The concept originated in 2006 from discussions between Integlia and Salman Khan, a Pakistani graduate student at Rutgers. A year earlier, Khan had participated in an effort to teach information technology skills to residents of the landfill, called Kachra Kundi, in hopes that they might obtain employment. He described the situation to Integlia, whose grandmother had once shown him a landfill slum in Mexico as a way to encourage him to help people in need, and Integlia and Khan set out to find a solution.
About 2,000 people live in a town of makeshift huts on the Kachra Kundi landfill, which receives about 3,000 tons of urban waste from Karachi every day. Integlia recognized that the refuse that the dump residents burn away holds potential as a resource they could use to improve their lot in life.
"They live in such desperate conditions," Integlia said, "and we realized that they were wasting this organic matter that might offer them a chance for something better."
The idea languished for a time after Kahn graduated and returned to Pakistan to work. But then Integlia met Tong when he was taking a class at Princeton under a National Science Foundation program. He described the situation to Tong and they decided to revive the plan to do something about the social and environmental problems at the landfill.
One bright spot at the landfill was a nonprofit foundation that established a school and clinic in 1987 to serve the families who live in the landfill. By teaming up with the foundation, Tong and Integlia figured they could take advantage of an existing community resource with knowledge of how to operate effectively in the area. First, however, they needed a plan.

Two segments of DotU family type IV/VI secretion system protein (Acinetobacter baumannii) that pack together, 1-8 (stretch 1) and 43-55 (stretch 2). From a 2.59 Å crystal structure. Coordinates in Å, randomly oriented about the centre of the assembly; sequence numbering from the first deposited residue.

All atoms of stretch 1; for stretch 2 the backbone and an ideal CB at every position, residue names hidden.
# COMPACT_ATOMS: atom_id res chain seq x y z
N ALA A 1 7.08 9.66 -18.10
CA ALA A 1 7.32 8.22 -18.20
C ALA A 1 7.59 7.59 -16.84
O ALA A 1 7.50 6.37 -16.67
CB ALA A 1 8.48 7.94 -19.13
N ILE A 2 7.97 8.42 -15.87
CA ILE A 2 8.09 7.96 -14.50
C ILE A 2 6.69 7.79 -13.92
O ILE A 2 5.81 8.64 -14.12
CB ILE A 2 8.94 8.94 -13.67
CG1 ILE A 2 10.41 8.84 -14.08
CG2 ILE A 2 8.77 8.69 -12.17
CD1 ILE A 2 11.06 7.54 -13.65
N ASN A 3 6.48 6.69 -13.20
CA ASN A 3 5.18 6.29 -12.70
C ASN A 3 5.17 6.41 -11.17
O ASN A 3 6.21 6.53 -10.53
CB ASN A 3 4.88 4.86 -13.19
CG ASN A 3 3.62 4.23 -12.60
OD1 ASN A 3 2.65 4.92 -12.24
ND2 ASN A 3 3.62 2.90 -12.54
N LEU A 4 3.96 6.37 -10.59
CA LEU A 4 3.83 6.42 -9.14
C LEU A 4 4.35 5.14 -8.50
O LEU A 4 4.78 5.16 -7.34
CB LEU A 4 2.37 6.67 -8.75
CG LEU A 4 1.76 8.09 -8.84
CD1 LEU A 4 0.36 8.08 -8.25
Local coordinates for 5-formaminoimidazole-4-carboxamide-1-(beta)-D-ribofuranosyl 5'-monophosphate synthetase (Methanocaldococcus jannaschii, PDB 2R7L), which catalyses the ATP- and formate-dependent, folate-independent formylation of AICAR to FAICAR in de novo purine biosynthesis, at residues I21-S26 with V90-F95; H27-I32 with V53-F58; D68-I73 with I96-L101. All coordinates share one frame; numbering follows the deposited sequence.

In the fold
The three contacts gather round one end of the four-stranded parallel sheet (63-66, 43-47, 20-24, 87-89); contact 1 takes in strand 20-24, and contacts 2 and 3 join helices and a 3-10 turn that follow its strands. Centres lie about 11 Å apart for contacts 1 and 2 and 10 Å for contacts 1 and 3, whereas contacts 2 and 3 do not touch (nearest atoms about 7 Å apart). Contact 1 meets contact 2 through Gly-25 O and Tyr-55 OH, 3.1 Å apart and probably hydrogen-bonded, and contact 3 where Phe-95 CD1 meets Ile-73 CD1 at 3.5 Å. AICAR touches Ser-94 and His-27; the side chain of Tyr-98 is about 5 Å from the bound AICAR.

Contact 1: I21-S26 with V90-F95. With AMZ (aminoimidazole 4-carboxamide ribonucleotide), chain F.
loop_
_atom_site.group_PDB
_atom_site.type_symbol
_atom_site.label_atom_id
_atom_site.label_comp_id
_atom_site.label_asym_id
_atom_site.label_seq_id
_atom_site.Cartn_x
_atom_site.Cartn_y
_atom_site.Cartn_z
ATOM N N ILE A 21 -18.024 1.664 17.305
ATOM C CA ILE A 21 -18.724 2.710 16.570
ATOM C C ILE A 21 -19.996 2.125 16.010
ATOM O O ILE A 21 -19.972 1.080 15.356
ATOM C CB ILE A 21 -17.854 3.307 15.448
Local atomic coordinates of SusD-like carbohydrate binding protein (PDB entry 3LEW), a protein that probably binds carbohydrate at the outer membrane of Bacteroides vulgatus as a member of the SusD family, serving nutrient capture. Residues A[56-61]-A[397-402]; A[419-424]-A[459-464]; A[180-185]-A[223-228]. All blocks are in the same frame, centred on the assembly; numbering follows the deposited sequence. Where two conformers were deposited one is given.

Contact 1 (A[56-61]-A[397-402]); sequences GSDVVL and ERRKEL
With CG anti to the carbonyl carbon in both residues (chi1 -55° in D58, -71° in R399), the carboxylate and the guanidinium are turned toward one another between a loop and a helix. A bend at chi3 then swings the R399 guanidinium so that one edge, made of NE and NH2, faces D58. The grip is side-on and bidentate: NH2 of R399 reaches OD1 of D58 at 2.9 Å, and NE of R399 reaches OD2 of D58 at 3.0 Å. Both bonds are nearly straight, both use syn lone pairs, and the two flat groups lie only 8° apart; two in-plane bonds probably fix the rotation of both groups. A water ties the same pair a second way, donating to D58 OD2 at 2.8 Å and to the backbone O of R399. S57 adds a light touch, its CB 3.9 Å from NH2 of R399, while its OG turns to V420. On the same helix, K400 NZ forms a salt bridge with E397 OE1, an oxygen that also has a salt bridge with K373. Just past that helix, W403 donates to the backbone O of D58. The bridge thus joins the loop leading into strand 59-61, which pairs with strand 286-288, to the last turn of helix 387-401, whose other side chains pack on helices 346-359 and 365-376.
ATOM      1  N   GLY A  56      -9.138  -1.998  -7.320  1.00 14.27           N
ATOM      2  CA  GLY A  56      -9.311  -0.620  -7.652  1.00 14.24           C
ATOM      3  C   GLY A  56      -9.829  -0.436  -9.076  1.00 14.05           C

More students became involved with the project through the entrepreneurship classes sponsored by the Keller Center, and the plan to convert refuse to electricity evolved under the guidance of two visiting professors, John Danner, a business professor at the University of California-Berkeley, and Gordon Bloom, the founder of the Social Entrepreneurship Collaboratory at Stanford and Harvard universities.
Bloom's class introduced the students to social entrepreneurship, an emerging practice of leveraging concepts and tools used in business management to effect social change.
The students said they were further inspired by Bill Drayton, a pioneer in the field of social entrepreneurship, who gave a public lecture at Princeton in December to celebrate the inauguration of the Princeton Entrepreneurship Club's Social Entrepreneurship Initiative.
A three-phase course of action
In Bloom's class, the students' plan evolved to include three stages, based on an analysis of the needs of the landfill residents and regional markets for products and energy.